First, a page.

I had just said hello to Vic Lebsock when the inevitable happened: A woman walked up and wanted to know the status of a greenway planned through her neighborhood, a greenway years from construction, she knew, but she just had to know the latest. Lebsock excused himself and dutifully walked the woman over to an aerial map of her Lake Johnson neighborhood for “the latest.”
Such is the life of the greenway point man for the North Carolina city with the most greenways.
Lebsock, senior greenway planner for Raleigh, and Sig Hutchinson spoke Thursday night at the monthly meeting of the Capital Group chapter of the Sierra Club. Hutchinson, the Triangle’s leading greenway and trails advocate, provided a big picture look at the Triangle’s evolving greenway system, noting that while the area hasn’t quite reached the tipping point (the point at which a novelty becomes necessity) that day is near. It could occur within four years, as key greenway projects in Cary, Durham and Raleigh are completed and join to form a continuous trail network making it possible, say, to get from Walnut Creek in Southeast Raleigh to downtown Durham via a 10-foot-wide swath of pedestrian-only greenway.
Currently, there’s about 145 miles of greenway in the Triangle. By 2014, that number should reach 220, based on projects scheduled to be completed within the next four years. Of those additional 75 miles, 41 will be in Raleigh. Here’s the update Lebsock gave Thursday night for those 41 miles in oak town. To follow along, call up the Raleigh Greenway map, here.
Neuse River Greenway
Status: Construction is underway on the northernmost eight miles, heading south from Falls Lake dam. Those eight miles should be finished by April. The entire 28 miles, which will run from the dam to the Johnston County line, are expected to be finished by 2014.
Significance: This will be the longest greenway in the Triangle and will link the Crabtree Creek and Walnut Creek greenways, roughly creating a semicircle of greenway running from Lake Johnson east along Walnut Creek to the Neuse, then north to Crabtree Creek and northwest to Umstead State Park. The greenway is part of the Mountains-to-Sea Trail, an in-progress passage beginning at Clingman’s Dome on the Tennessee border and running across the state to Jockey’s Ridge on the coast.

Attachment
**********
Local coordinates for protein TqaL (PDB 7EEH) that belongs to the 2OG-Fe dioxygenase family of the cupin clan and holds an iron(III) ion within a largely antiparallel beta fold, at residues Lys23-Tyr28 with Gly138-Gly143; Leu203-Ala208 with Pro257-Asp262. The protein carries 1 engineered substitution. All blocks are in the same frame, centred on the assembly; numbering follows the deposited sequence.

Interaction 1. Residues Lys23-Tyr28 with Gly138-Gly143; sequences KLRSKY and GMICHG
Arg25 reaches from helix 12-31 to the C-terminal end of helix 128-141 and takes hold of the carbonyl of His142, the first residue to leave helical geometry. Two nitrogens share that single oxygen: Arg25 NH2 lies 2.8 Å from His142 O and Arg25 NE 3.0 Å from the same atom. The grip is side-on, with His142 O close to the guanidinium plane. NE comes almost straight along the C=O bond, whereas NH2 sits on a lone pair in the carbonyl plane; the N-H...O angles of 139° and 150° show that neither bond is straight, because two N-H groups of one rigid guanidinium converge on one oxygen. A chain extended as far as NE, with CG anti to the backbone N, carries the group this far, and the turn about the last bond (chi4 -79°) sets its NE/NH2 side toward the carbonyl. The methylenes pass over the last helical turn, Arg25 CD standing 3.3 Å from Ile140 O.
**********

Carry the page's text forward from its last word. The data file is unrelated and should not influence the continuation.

Honeycutt Creek Greenway
Status: Construction is scheduled to be completed by Spring of 2012.
Significance: Will link greenway running from Crabtree Creek north past Shelley Lake with the South Shore Trail at Falls Lake. The South Shore Trail, a natural surface passage, is part of the Mountains-to-Sea Trail and currently runs about 43 miles, from Durham County to Falls Lake dam.
House Creek Greenway
Status: Under construction, should be finished in the summer of 2012.
Significance: A relatively short but highly anticipated stretch of greenway, this stretch will link an existing 13-mile swath of greenway running from Meredith College across the Beltline to the N.C. Museum of Art then on through Umstead State Park into Cary with the 11-mile (and growing) Crabtree Creek Greenway. The Honeycutt Creek connection will greatly expand the potential for getting around Raleigh via greenway. The two-year time frame for a relatively short stretch of greenway is due to the fact that two tunnels will need to be built as part of the project, which will also be Raleigh’s first greenway project to necessitate detouring road traffic.
Walnut Creek Greenway: Rose Lane to Neuse River
Status: Actually, says Lebsock, only 2.9 miles of this stretch is currently funded, from the greenway’s current eastern end east to South New Hope Road: The remaining 1.6 miles will finish the Walnut Creek Greenway’s link to the in-progress Neuse River Greenway (see above). The 2.9-mile stretch should be done by Summer 2012.
Significance: The 4.5-mile stretch would create a continuous 11-mile stretch of greenway from the Neuse Greenway west to N.C. State’s Centennial Campus. (Greenway planned for the Centennial Campus would connect with additional Raleigh greenway that links to and encircles Lake Johnson.
Crabtree Creek East Greenway
Status: This stretch, which would link the in-the-works Neuse River Greenway with 11 miles of existing Crabtree Creek Greenway, should be finished by late 2012.
Significance: Will create 15.1 miles of continuous greenway from the Neuse River northwest, to just shy of Duraleigh Road. There, another missing link in the greenway chain will run another two miles or so and connect with trail in Umstead State Park. (For an update on that stretch, go to last Saturday’s post.)